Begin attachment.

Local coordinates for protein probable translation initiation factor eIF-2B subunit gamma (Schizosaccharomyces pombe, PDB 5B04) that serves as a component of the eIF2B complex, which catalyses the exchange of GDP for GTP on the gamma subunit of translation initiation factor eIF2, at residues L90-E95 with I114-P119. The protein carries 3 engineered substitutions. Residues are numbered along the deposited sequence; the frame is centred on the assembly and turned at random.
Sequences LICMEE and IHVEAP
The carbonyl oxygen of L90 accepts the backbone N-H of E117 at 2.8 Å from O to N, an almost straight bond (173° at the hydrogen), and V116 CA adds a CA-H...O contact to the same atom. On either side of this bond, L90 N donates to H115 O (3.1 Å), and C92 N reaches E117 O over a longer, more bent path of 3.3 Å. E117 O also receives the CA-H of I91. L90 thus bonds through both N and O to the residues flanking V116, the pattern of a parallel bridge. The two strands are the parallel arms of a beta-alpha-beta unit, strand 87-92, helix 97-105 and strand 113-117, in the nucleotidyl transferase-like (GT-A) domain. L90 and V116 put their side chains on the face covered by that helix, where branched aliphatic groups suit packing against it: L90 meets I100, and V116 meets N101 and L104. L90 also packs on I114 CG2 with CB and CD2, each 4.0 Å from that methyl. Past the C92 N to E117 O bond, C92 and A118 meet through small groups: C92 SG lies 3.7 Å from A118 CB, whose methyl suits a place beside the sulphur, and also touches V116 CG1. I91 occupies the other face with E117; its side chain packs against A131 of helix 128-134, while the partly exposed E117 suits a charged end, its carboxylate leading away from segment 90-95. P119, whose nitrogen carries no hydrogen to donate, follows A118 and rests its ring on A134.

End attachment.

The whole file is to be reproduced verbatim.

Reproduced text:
Local coordinates for protein probable translation initiation factor eIF-2B subunit gamma (Schizosaccharomyces pombe, PDB 5B04) that serves as a component of the eIF2B complex, which catalyses the exchange of GDP for GTP on the gamma subunit of translation initiation factor eIF2, at residues L90-E95 with I114-P119. The protein carries 3 engineered substitutions. Residues are numbered along the deposited sequence; the frame is centred on the assembly and turned at random.
Sequences LICMEE and IHVEAP
The carbonyl oxygen of L90 accepts the backbone N-H of E117 at 2.8 Å from O to N, an almost straight bond (173° at the hydrogen), and V116 CA adds a CA-H...O contact to the same atom. On either side of this bond, L90 N donates to H115 O (3.1 Å), and C92 N reaches E117 O over a longer, more bent path of 3.3 Å. E117 O also receives the CA-H of I91. L90 thus bonds through both N and O to the residues flanking V116, the pattern of a parallel bridge. The two strands are the parallel arms of a beta-alpha-beta unit, strand 87-92, helix 97-105 and strand 113-117, in the nucleotidyl transferase-like (GT-A) domain. L90 and V116 put their side chains on the face covered by that helix, where branched aliphatic groups suit packing against it: L90 meets I100, and V116 meets N101 and L104. L90 also packs on I114 CG2 with CB and CD2, each 4.0 Å from that methyl. Past the C92 N to E117 O bond, C92 and A118 meet through small groups: C92 SG lies 3.7 Å from A118 CB, whose methyl suits a place beside the sulphur, and also touches V116 CG1. I91 occupies the other face with E117; its side chain packs against A131 of helix 128-134, while the partly exposed E117 suits a charged end, its carboxylate leading away from segment 90-95. P119, whose nitrogen carries no hydrogen to donate, follows A118 and rests its ring on A134.